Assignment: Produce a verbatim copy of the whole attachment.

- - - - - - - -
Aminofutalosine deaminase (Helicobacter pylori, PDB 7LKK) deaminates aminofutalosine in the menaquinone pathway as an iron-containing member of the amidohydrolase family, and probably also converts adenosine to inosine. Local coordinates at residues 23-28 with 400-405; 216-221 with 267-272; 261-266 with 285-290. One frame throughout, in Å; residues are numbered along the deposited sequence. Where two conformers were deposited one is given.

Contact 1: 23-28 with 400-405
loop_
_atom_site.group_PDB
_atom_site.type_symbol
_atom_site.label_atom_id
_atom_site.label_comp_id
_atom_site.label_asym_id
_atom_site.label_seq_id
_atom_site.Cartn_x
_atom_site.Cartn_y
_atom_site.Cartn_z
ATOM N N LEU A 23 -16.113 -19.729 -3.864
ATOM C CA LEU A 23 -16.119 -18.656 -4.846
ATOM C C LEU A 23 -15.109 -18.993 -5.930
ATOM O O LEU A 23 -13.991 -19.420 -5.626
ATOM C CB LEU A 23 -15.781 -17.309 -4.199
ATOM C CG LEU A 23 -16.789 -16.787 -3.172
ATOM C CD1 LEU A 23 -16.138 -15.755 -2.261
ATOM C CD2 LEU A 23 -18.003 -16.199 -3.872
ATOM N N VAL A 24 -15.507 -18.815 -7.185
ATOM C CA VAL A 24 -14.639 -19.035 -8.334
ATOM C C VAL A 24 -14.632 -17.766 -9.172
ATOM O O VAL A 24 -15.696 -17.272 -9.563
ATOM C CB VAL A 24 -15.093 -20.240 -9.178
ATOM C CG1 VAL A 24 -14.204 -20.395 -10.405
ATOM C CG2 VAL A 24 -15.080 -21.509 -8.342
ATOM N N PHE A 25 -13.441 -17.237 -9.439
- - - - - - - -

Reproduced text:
Aminofutalosine deaminase (Helicobacter pylori, PDB 7LKK) deaminates aminofutalosine in the menaquinone pathway as an iron-containing member of the amidohydrolase family, and probably also converts adenosine to inosine. Local coordinates at residues 23-28 with 400-405; 216-221 with 267-272; 261-266 with 285-290. One frame throughout, in Å; residues are numbered along the deposited sequence. Where two conformers were deposited one is given.

Contact 1: 23-28 with 400-405
loop_
_atom_site.group_PDB
_atom_site.type_symbol
_atom_site.label_atom_id
_atom_site.label_comp_id
_atom_site.label_asym_id
_atom_site.label_seq_id
_atom_site.Cartn_x
_atom_site.Cartn_y
_atom_site.Cartn_z
ATOM N N LEU A 23 -16.113 -19.729 -3.864
ATOM C CA LEU A 23 -16.119 -18.656 -4.846
ATOM C C LEU A 23 -15.109 -18.993 -5.930
ATOM O O LEU A 23 -13.991 -19.420 -5.626
ATOM C CB LEU A 23 -15.781 -17.309 -4.199
ATOM C CG LEU A 23 -16.789 -16.787 -3.172
ATOM C CD1 LEU A 23 -16.138 -15.755 -2.261
ATOM C CD2 LEU A 23 -18.003 -16.199 -3.872
ATOM N N VAL A 24 -15.507 -18.815 -7.185
ATOM C CA VAL A 24 -14.639 -19.035 -8.334
ATOM C C VAL A 24 -14.632 -17.766 -9.172
ATOM O O VAL A 24 -15.696 -17.272 -9.563
ATOM C CB VAL A 24 -15.093 -20.240 -9.178
ATOM C CG1 VAL A 24 -14.204 -20.395 -10.405
ATOM C CG2 VAL A 24 -15.080 -21.509 -8.342
ATOM N N PHE A 25 -13.441 -17.237 -9.439